Life in Plastic, It’s Fantastic: But there are at least a couple of new angles that keep Crimes of the Future from feeling like Just Another Cronenberg Body Horror Flick. That spin, it seems, lies at least partially in Crimes‘ opening shot: A capsized oil tanker, half-covered by the tide as a young boy sits on the beach in the foreground, eyeing a rusty tin can with ravenous hunger. The boy, as we’ll learn, is hungry, but not for organic food: His mother finds him crouched in the bathroom minutes later, chomping on a plastic trash bin and loving it.

This, and the horrifying fate that befalls him right after, come closest to explaining what Cronenberg means by his title: humanity’s future will be marked not just by the crimes we’re committing against nature, but the ways our bodies will change to adapt (and the violence that comes from resisting those changes).

Crimes of the Future (NEON)
Crimes of the Future (NEON)

Crimes of the Future (NEON)

The more pertinent game for Cronenberg, though, seems to be exploring Saul Tenser’s celebrity, with Mortenson’s raspy, choked performance and shock-white hair evoking the filmmaker himself. Cronenberg depicts him as a reluctant visionary, one flanked by imitators and fans alike, all of whom want to flatter him and get something out of it. When he’s not working himself, he spies on other shows, cloaked in a silly black ninja outfit, to see what his contemporaries are doing. The pencil-pushers at the “Bureau of New Vice” (calling it “vice” sounds sexier, they claim) are little more than breathless admirers, Timlin especially; Stewart makes the most out of limited screentime as a woman innately tempted by the eroticism of flesh-cutting.

In the midst of all his futurism, Cronenberg takes a few key moments to remark on the nature of creativity, a metaphor made apt by Saul and Caprice’s dynamic: Is he the artist because he grows the organs, or is she because she tattoos and removes them? Does the art come from the raw material or its manipulation?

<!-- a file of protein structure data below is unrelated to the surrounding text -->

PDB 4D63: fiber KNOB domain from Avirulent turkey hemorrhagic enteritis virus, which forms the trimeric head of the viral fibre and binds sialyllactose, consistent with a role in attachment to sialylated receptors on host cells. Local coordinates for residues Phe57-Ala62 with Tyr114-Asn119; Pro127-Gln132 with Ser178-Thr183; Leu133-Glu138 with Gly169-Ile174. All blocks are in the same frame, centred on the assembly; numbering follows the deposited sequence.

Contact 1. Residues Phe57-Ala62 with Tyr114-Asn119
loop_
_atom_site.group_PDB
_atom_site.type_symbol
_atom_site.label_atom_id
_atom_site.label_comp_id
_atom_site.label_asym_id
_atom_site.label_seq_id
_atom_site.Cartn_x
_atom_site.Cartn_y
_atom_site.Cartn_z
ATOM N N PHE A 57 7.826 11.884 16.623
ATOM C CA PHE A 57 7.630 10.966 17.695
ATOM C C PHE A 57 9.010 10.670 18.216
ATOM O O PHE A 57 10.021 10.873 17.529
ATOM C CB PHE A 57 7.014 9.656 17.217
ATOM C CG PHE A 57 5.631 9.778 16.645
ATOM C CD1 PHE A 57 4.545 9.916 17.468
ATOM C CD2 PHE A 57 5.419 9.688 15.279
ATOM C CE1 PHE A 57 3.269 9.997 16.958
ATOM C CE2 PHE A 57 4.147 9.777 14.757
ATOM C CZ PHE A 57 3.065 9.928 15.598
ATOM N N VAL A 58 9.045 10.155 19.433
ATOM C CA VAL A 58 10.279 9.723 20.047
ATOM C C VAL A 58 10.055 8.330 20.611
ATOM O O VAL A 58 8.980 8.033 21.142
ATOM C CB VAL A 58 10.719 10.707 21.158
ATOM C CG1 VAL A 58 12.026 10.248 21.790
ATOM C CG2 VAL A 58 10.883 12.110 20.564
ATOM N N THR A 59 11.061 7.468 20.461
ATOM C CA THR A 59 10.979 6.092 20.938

There are a lot of ideas in here, almost too many to fit inside one motion picture. Subplots around rigged “Inner Beauty Pageants” (where Saul’s nominated for “Best Original Organ”) disappear as quickly as they appear, and the film seems to end more abruptly than it should. The specifics of what Bungué’s detective wants with Saul, and the fate of Speedman’s nascent movement of synth-digesting humans, are left teasingly incomplete, to the point of feeling half-formed. But Cronenberg seems content to just give us a glimpse at an existential world where humanity is on the cusp of changing into something other, glancing momentarily at the numerous ways people might deal with it.

The Verdict: There’s no small amount of vision in Crimes of the Future, even if it treads upon familiar ground for Cronenberg’s idiosyncratic, original interests. If you’re a diehard fan of the man, you’ll still enjoy his latest, even if it doesn’t exactly break the mold of eXistenZ or his other fleshy experiments.

And yet, in the years since his prime, it seems the world is just gradually catching up with his vision: climate change is real, and the COVID-19 pandemic is forever changing the way we see each other and how we use technology to interact with the world. Turns out Cronenberg didn’t really have to change the rulebook to stay relevant. He only had to wait for the rest of the world to match his sense of depravity.

Where’s It Playing? Crimes of the Future puts you in theater seats (that are hopefully not made from undulating cartilage and bone) starting June 3rd.

Trailer:

David Cronenberg Plays the Fleshy Hits in the Evocative, Squicky Crimes of the Future: Review
Clint Worthington